Software Engineering
java rest web-services json http
Updated Tue, 05 Jul 2022 09:38:05 GMT

How to deal with automatic binding exceptions with Jersey?

It's really nice to have automatic binding with Jersey-Jackson (well, I believe it's actually MOXy the one who manages the bindings), so object serialization and deserialization is done under the hood.

Examples of both that I use in my RESTful service:

public String createTournament(Tournament tournament) {
    return tournamentDao.create(tournament);
public Tournament getTournament(@PathParam("id") String id) {
    Optional<Tournament> optTournament = tournamentDao.getTournament(id);
    if (optTournament.isPresent())
        return optTournament.get();
    throw new NotFoundException();

But what if the serialization or the deserialization fails at some point during the process? For example, unknown fields, wrong types, illegal JSON format, etc... Well, I can't deal with this because the serialization/deserialization is happening behind the scenes and all I know is I will get an argument of type Tournament (or return it in the other case) but this assumes the process is going to be successfull.

How can I deal with this? What if I wanted to return some other kind of response for a badly formatted tournament JSON instead of having an exception thrown during a very particular point of the serialization/deserialization?

Is this possible? Also, what is the standard approach for these scenarios? What response would be appropriate for a failure during JSON processing?


The proper HTTP error code on input is 400: Bad Request. In the response you could go with 500.

If there is an error in marshalling or unmarshalling, an exception will be thrown which you can handle by registering an ExceptionMapper (scoll down to the Exception Mapping section). You can then determine what kind of error to throw. The JAX-RS package has a class WebApplicationException which allows you to return the common HTTP error codes. If you need to get really fancy, you can use the ResponseBuilder to fine tune the response.

I personally find it very helpful to write the myself and override the getClasses() method like so:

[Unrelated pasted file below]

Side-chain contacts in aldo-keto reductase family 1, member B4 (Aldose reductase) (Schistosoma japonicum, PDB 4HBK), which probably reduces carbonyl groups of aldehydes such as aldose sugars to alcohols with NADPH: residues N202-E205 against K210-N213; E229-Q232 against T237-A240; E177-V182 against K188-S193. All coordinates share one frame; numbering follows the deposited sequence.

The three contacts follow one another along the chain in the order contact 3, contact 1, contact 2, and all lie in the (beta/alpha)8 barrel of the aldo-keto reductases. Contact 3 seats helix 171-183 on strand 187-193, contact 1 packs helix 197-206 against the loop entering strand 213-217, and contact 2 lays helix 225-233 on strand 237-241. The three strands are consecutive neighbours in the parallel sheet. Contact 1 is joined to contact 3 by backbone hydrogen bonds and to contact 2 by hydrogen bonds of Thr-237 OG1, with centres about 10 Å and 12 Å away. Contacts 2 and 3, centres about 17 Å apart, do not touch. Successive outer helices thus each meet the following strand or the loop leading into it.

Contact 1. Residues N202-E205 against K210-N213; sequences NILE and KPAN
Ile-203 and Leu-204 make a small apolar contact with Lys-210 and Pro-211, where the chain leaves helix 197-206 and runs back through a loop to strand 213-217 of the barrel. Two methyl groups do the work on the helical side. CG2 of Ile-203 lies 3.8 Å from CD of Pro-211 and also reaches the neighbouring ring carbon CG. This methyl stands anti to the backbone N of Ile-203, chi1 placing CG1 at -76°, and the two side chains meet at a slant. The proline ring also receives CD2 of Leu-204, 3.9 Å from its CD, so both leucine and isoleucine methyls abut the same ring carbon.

public Set<java.lang.Class<?>> getClasses()
    Set<Class<?>> classes = new HashSet<>();
    /* add filters */
    /* add resources */
    /* add object serializers */
    return classes;

Put Jersey in an embedded Jetty application (or similar) if you want to be XML-free.

This will take a lot of the mystery out of how things work. The kind of issue you are running into is why I tend to avoid the "we've done everything for you so you don't have to understand it" packages for JAX-RS. If you implement your own MessageBodyReader and MessageBodyWriter classes, you can still use a package that does all the heavy lifting but have some control over these kind of details.

Comments (5)

  • +0 – I don't see how I could ever catch those exceptions in the methods, as you say. Could you provide an example or be more specific? — Jun 22, 2016 at 14:42  
  • +0 – @dabadaba Sorry, you are right. Need more coffee I guess. I'll fix the answer. — Jun 22, 2016 at 14:49  
  • +0 – This is a good answer. However, I wouldn't want to map all occurrences of exceptions that happen in the server. Only those that happen during marshaling or unmarshaling. For example, during the unmarshalling process I can get a NPE because a JSON node is missing. I would want to deal with that NPE when creating a tournament through the service, but if the NPE comes from another place that has nothing to do with this, I wouldn't want it mapped to anything. — Jun 22, 2016 at 16:44  
  • +0 – @dabadaba If you really want to do it only in the un/marshalling, you probably want to create a your own MessageBodyReader and MessageBodyWriter classes that call to your binding framework and throw a WebApplicationException from there. BTW, are you sure the framework you are using doesn't throw the right error code? — Jun 22, 2016 at 16:55  
  • +0 – Yes I am sure. NPE can be thrown if a retrieved node is null (it's missing) and then I try calling a method on it. How about this?: I create a custom exception MalformedJsonException and I edit my deserializers and serializers and make them throw it if the JSON format is not what's expected. Then I register an ExceptionMapper<MalformedJsonException>. Does this make sense? Would this be a good approach? — Jun 22, 2016 at 16:59